Kelley Agate Universe

Nightwandering Among the Fingerprints of Nature

part of: The Wanderers

by The Archives of Raynah

related by Arthur, Nightwandering Ez Perjezlah of the Fourth Generation

Early night stretched broad above Lora and Tana as they sat talking in the Spiral Garden. “We are zooming through space right now,” Lora commented.

“Ah, to feel the cobwebs of stardust brush against our inner cheeks is good,” Tana laughed.

Lora had just been studying the Digital Sky Survey maps and their upgrades over three generations. The distribution pattern of galaxies fascinated her. She imagined the dense anticipation of scientists and lay observers about what the first computer-generated maps would reveal. “They probably had no clue about what they were going to discover!” she thought excitedly.

“Does the fractal principle hold at all levels?” Lora asked. “I mean, is it more than the physical structure of things? Are there also fractal patterns in processes, relationships, attractions, interactions?”

“You mean like when ancient humans saw the moods of God in the weather or the sea, was it merely a projection of human imagination, or is there a pattern in the way weather works, the way the sea processes work that have a fractal relationship to patterns in human emotional processes?” Tanner asked.

“Yeah, yeah,” Lora said, becoming more animated.

“We have no documentable proof of that at this time,” Tana replied. “Yet, it makes a whole-body sense that is hard to ignore.”

“But how do we know we can trust our whole-body sense?” Lora asked.

“You want to know if we can trust that what we apprehend with our whole-body sense is reliably present throughout all of space and time?” Tana repeated, then laughed.

“Ah, yeah,” Lora said, feeling hesitant.

Tana paused and looked deep within, let the answer form itself from the concatenation of 80 years of experience with ‘nads to the wall whole-body living. “Being able to trust whole-body sense requires training…a lifetime of training, and just when you think you’ve got it all figured out, you die.” Here Tana paused to laugh again.

“The whole-body works on two levels…everything is seen in discrete packages, but then we feel those discrete packages in juxtaposition, and that is the place from which meaning, identification, and understanding arises,” Tana continued.

Lora thought about that for a moment. “So, is that why you have us breathe and just watch, move and just watch, let the mind follow the body, so the juxtaposition takes place without interference from an attempt to force a pattern….so we can just let the patterns arise from what Is inside us?”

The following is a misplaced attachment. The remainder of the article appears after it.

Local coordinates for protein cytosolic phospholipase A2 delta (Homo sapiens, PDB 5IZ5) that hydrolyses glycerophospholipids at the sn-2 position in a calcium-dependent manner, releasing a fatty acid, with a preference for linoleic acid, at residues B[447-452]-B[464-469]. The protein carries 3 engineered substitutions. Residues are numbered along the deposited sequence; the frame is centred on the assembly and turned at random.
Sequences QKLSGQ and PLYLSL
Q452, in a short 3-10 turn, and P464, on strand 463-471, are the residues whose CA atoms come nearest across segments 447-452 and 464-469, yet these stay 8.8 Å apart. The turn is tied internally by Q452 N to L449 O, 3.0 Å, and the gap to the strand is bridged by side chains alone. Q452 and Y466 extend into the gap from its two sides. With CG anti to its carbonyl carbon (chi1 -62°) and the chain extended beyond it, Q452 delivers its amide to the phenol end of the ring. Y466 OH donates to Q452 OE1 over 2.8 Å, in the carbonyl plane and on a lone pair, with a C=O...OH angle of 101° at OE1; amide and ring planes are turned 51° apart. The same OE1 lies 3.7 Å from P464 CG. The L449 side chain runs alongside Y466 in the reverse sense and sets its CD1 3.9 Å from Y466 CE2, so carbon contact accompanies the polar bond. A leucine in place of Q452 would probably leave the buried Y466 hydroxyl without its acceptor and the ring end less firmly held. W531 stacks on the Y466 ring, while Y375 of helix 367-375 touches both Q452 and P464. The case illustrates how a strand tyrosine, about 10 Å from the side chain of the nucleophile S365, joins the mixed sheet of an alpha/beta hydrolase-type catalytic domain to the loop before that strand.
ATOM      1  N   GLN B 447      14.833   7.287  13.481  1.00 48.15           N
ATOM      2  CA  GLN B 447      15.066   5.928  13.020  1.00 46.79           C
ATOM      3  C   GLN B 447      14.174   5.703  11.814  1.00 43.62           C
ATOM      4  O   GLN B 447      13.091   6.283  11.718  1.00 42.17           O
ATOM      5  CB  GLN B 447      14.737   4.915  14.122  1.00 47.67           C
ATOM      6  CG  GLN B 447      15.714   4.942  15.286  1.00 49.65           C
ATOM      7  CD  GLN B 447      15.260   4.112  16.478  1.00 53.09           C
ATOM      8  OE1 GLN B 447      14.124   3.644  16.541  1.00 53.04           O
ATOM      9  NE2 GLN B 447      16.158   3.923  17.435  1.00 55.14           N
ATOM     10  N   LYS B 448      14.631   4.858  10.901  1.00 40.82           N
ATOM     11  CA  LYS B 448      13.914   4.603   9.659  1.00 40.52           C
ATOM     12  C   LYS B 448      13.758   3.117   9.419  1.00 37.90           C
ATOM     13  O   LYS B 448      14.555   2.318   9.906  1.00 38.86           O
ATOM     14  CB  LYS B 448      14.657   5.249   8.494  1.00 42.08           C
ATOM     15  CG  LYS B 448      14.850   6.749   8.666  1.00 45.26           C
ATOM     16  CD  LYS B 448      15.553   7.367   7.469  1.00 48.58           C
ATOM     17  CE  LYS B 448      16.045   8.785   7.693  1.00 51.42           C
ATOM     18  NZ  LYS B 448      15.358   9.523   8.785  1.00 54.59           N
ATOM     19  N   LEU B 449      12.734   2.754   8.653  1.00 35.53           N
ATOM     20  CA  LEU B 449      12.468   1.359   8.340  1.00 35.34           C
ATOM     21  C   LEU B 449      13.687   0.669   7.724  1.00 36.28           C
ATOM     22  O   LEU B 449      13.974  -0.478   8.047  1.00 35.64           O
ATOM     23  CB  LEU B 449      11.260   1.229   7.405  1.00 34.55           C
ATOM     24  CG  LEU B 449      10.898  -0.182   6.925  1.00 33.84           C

“Indeed,” Tana said. “The waking dream. When we watch the waking dream we see the areas where juxtaposition produces chaos, because the gap between what is known is too wide to produce understanding – which is a form of order. We know that something else must be learned. We can start looking for that something, learn it, then watch again and see what happens. This is all related to how we learn. As the nervous system learns, it transforms chaotic nerve transmissions into ordered ones—patterns if you will. Experience induces chaotic nerve transmissions, learning transforms them into useful patterns. Yet, we see that chaos is the ground from which meaning arises. It is important to have chaos and order simultaneously, which is what we see in Nature.”

“That is why we wander, why we explore all the days of our lives?” Lora asked.

“Indeed,” Tana replied. “We remain open systems through which the Universe flows unimpeded by thought complexes that regard some information as valid and some as not. We watch and wait and meaning arises that we can feel comfortable trusting, though it is true that because we are small moments in the Sea of Time, there is a definite limit to what we can know, how much we can assimilate into a reliable picture of what actually Is.”

Lora just stared at Tana. Lora was 23. She had explored information on the structure of the human nervous system and its electro-chemical nature, fractals, chaos, astronomy and philosophy, among other things. Because the anchor layer of her mind was freedom, she let the play of Tana’s words evoke random responses from within what she had learned, and just watched until meaning began to emerge. “Unless the theory of fractals holds,” she finally replied.

“What do you mean,” Tana asked, interested.

“Well, if fractals are not just present in physical structures, but in processes, then perhaps our own processes, which we can observe when the mind follows the body in quiet contemplation of what is revealed in responses to the Moment, give us a glimpse of the larger processes at work in the Universe Itself,” Lora replied.

Tana paused to absorb that one. “There are so many processes at work,” she finally answered. “We are each a Pollack painting of intersecting trajectories through time. Do we understand enough of those trajectories and what initiates and sustains them to be sure of anything at this Moment as a Race?” she finished, descending into quiet contemplation.

It was Lora’s turn to be interested. “Probably not, though science and art, poetry and music are expressions of our contemplation of such.” Lora finally replied.

“That much is so,” Tana agreed, “and certainly does define the lifework of a Majz such as yourself.”

“Right,” Lora agreed, falling limp into meditation.

Tana smiled. It would be time for sleep soon. She left her young friend there limp among the nightbreath of plants, the fall of dew, and the hidden caress of passing stars and went to find a long, hot bath.